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I am just beginning with Mathematica. I have received this code to study. I am not able to follow this particular section. I have tried looking it up on many forums, with no answer. Can you help?

Clear[CSfunc];
CSfunc::usage="CSfunc[n_] returns {Cn,Sn} up to degree n >= 0"; 
CSfunc[n_] := 
  Module[{cn,sn}, 
    sn = Table[Sin[k*x*Pi/2], {k, n}]; (* anti-symmetric in x *)    
    cn = Table[Cos[k*x*Pi/2], {k, n}];  (* symmetric in x *)  
    cn = Join[{1/Sqrt[2]}, cn]; 
    {cn, sn}];  

<< JavaGraphics`; 

doplot = False;

doplot = True;

If[True,  
  (* check classic orthogonality: 2 on [-2,2], not yet on [-1,1] ... *)
  ntest = 6; 
  xmax = 2;
  csn = CSfunc[ntest];
  If[False && ntest < 5 && doplot,
    Plot[Flatten[csn], {x, -1, 1}, Axes->True, Frame->True]];

In the above portion of the program, I see If[True etc.. If[False etc..], but no flag variable associated with it. So what condition is it checking?

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closed as off-topic by m_goldberg, Yves Klett, Öskå, Jens, Mr.Wizard Jul 29 at 20:15

  • The question does not concern the technical computing software Mathematica by Wolfram Research. Please see the help center to find out about the topics that can be asked here.
If this question can be reworded to fit the rules in the help center, please edit the question.

2  
Hi ! As it is currently written this is out of scope for Mathematica.SE. Plus, it is easy enough to check that doplot is not a built-in predicate. You have to narrow it down to a specific problem (not help-me-understand-this-chunk type of problem) and ask an on-scope question. –  Sektor Jul 29 at 9:03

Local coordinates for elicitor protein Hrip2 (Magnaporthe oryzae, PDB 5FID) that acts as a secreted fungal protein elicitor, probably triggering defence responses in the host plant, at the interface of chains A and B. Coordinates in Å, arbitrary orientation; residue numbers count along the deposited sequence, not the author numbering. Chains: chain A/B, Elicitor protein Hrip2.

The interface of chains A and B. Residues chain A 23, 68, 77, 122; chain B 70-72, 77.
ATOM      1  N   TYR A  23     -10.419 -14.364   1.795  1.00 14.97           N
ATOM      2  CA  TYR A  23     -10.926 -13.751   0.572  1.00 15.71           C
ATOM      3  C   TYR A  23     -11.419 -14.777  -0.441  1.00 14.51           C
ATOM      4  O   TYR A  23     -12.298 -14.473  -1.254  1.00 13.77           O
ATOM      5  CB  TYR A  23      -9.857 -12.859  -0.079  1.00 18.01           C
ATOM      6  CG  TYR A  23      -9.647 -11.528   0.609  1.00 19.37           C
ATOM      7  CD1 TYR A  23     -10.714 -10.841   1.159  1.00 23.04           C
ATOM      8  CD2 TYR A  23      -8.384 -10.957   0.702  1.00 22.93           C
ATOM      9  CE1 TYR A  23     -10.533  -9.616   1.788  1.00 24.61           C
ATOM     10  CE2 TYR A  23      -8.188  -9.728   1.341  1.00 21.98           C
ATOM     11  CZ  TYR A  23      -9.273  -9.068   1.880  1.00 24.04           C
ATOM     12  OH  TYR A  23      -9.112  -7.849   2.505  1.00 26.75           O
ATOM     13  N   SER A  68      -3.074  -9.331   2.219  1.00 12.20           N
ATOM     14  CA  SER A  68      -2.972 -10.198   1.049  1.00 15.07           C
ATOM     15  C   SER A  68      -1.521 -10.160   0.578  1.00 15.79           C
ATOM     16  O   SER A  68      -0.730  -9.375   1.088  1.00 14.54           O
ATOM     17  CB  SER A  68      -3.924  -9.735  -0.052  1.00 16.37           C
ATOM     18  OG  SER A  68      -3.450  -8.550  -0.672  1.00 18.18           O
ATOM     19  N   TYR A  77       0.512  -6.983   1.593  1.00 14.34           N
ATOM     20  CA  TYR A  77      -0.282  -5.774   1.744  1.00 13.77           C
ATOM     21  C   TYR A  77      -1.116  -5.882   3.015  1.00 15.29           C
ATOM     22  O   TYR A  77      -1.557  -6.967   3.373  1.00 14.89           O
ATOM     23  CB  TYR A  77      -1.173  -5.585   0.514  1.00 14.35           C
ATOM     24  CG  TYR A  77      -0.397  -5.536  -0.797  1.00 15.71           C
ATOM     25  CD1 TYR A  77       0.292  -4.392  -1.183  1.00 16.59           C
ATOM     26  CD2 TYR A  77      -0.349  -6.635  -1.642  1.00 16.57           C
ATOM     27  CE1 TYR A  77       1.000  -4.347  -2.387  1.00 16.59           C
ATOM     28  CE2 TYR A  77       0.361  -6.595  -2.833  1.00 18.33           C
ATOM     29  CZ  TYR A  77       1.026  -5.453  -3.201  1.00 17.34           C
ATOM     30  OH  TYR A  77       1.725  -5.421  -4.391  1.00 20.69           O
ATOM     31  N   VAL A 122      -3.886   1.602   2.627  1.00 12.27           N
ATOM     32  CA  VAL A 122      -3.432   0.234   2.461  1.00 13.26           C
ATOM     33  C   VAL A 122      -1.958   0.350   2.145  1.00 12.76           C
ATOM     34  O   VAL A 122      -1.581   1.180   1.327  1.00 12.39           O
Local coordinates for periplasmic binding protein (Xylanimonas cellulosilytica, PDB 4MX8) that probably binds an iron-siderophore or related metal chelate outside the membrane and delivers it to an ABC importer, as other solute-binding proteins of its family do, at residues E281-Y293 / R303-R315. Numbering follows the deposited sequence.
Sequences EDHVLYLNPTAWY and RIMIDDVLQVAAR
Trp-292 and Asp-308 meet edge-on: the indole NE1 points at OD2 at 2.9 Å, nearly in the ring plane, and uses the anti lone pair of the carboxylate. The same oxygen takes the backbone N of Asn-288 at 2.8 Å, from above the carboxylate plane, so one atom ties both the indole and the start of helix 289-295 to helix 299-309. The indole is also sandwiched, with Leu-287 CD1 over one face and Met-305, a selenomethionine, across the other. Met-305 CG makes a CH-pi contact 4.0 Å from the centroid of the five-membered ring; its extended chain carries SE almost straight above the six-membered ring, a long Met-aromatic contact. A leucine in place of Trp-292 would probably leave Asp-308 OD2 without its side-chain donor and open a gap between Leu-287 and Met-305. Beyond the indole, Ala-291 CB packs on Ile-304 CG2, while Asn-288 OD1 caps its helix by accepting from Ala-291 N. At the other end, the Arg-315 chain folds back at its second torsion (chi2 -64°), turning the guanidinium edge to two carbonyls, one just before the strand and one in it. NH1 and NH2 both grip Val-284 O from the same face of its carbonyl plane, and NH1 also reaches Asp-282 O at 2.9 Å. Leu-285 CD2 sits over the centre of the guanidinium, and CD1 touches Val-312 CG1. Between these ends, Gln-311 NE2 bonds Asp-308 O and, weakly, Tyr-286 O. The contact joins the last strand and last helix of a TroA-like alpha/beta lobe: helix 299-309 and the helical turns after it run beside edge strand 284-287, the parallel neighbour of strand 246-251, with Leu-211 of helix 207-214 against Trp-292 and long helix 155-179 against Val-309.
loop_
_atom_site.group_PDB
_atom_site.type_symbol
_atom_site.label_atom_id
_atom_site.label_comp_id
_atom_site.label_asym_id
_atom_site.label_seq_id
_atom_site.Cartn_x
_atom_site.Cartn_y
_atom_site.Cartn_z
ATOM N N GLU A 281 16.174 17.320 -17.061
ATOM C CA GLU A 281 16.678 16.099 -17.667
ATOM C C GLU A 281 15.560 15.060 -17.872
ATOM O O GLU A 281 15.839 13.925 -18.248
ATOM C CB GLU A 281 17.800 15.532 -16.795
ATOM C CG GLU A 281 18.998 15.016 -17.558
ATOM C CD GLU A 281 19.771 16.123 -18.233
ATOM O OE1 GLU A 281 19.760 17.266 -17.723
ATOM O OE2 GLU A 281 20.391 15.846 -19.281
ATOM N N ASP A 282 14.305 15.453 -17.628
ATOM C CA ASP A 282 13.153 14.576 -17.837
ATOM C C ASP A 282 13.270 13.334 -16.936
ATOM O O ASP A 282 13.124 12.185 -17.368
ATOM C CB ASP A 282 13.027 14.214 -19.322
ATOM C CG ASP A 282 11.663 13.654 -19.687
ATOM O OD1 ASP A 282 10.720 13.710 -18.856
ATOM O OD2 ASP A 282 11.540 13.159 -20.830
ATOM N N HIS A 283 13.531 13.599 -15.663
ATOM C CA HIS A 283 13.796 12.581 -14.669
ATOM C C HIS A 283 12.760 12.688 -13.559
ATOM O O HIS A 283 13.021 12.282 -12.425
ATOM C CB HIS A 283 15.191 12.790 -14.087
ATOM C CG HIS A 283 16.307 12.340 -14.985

Are the True and False under f statements refering to the doplot variable? –  RJSiam Jul 29 at 10:29
    
What has code refactoring got to do with the question? Anyway, I doubt if anyone here can help you divine what the original author's intent was. Why not ask them? –  Oleksandr R. Jul 29 at 14:24
4  
This question appears to be off-topic because it is too localized; i.e, it applies only to the local situation and needs of its poster and answers will not benefit others. –  m_goldberg Jul 29 at 17:14

1 Answer 1

It looks to me that the author of the code you are studying has implemented a crude version of the conditional compilation preprocessor macros that are built into C and C++. I'm thinking of #if and #ifdef.

I suspect that

If[True,  
  (* check classic orthogonality: 2 on [-2,2], not yet on [-1,1] ... *)
  ntest = 6; 
  xmax = 2;
  csn = CSfunc[ntest];
  If[False && ntest < 5 && doplot,
    Plot[Flatten[csn], {x, -1, 1}, Axes->True, Frame->True]];

is intended for use as a debugging aid or perhaps as a form of unit test. The code author controlled what gets evaluated by commenting out one of doplot = ... expressions and by editing the first arguments of the Ifs to suit his immediate needs.

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